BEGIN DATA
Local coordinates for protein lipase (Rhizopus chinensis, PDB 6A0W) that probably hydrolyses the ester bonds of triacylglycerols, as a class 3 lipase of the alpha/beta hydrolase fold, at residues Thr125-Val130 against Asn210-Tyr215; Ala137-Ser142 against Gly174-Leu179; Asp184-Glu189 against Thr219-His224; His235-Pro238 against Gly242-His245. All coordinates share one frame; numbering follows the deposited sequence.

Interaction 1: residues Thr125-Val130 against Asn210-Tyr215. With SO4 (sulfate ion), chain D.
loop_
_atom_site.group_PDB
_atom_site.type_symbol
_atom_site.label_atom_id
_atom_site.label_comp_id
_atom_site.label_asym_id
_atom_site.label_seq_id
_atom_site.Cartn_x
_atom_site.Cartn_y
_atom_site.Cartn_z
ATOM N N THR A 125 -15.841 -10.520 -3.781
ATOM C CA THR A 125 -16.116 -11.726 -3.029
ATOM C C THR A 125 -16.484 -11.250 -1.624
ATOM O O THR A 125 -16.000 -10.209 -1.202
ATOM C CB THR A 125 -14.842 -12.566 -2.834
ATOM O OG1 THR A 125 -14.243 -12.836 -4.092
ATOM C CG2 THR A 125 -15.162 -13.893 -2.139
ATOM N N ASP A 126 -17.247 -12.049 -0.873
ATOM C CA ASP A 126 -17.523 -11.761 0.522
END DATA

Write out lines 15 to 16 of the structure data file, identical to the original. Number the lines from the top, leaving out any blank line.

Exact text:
ATOM C C THR A 125 -16.484 -11.250 -1.624
ATOM O O THR A 125 -16.000 -10.209 -1.202